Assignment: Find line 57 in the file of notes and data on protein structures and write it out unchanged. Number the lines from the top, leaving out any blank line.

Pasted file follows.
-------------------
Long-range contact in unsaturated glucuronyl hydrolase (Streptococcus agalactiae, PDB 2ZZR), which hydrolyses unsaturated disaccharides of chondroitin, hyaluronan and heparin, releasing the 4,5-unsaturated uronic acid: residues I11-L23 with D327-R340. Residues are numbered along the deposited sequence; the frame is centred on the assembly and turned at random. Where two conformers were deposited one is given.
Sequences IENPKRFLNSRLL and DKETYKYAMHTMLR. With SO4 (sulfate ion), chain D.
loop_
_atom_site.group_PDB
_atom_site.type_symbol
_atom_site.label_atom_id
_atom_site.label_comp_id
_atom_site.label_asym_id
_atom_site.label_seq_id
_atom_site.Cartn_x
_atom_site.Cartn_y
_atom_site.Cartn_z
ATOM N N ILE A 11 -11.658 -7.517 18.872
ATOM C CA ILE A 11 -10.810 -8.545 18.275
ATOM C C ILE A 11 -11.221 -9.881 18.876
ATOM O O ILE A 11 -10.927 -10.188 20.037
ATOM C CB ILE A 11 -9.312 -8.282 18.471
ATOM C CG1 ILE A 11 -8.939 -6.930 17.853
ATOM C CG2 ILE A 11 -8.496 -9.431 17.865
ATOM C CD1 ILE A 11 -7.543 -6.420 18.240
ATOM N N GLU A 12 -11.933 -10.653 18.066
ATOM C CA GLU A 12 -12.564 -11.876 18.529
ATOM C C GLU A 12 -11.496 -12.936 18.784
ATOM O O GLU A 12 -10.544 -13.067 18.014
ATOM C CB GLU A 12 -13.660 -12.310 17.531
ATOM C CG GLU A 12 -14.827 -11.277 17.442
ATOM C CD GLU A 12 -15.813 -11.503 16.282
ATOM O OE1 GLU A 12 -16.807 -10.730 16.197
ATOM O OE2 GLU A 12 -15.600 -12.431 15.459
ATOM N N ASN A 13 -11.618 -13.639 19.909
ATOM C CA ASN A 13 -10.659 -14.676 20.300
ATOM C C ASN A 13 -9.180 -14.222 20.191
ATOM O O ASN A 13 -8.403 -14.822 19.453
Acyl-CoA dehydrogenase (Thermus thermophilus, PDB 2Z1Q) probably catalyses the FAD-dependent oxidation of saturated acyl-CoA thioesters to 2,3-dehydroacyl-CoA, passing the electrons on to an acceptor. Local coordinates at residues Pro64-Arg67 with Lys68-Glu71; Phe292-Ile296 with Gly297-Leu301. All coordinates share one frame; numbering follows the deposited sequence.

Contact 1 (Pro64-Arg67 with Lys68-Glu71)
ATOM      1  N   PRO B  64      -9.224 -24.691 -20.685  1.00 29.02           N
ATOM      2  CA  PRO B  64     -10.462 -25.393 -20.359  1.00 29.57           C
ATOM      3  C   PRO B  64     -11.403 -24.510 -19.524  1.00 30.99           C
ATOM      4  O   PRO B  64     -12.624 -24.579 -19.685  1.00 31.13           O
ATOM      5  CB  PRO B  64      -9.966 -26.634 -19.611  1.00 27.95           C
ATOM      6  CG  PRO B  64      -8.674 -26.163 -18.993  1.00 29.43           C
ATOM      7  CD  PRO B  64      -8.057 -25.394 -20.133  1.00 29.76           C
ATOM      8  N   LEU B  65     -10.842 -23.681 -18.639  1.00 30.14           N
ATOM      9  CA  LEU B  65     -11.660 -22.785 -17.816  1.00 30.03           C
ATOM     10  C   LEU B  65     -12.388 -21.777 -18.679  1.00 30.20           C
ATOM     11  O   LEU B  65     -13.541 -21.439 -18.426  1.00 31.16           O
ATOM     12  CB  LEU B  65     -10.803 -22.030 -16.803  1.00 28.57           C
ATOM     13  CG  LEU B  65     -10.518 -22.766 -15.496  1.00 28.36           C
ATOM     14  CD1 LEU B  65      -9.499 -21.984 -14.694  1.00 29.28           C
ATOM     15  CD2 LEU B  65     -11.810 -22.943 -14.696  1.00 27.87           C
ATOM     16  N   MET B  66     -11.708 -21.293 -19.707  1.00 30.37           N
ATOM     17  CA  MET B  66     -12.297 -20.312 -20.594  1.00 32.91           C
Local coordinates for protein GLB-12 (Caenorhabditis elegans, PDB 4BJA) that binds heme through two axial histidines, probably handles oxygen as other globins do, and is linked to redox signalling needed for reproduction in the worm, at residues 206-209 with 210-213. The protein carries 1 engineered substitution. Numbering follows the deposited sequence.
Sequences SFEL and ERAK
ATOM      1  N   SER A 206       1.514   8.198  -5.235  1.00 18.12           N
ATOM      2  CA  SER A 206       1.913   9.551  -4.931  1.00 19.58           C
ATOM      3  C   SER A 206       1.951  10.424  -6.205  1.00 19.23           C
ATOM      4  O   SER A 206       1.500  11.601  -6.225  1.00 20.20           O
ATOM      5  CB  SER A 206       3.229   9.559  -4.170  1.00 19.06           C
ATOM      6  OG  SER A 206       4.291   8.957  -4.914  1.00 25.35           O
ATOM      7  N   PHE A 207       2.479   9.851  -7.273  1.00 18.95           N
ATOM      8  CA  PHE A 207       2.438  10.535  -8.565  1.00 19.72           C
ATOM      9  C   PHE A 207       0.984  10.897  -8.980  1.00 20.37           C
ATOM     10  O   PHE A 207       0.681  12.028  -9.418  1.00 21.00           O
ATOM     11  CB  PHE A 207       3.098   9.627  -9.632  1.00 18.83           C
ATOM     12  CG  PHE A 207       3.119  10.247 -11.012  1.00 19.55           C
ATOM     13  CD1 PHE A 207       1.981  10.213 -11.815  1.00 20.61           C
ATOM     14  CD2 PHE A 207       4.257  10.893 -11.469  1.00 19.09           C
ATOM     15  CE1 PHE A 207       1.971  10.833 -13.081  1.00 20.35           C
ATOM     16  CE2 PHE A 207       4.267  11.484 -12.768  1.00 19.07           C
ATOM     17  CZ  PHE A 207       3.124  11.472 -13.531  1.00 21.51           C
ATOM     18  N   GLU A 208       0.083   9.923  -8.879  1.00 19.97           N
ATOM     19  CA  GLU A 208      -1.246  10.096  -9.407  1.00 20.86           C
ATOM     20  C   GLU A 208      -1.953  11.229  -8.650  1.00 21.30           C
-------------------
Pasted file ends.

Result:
ATOM      3  C   SER A 206       1.951  10.424  -6.205  1.00 19.23           C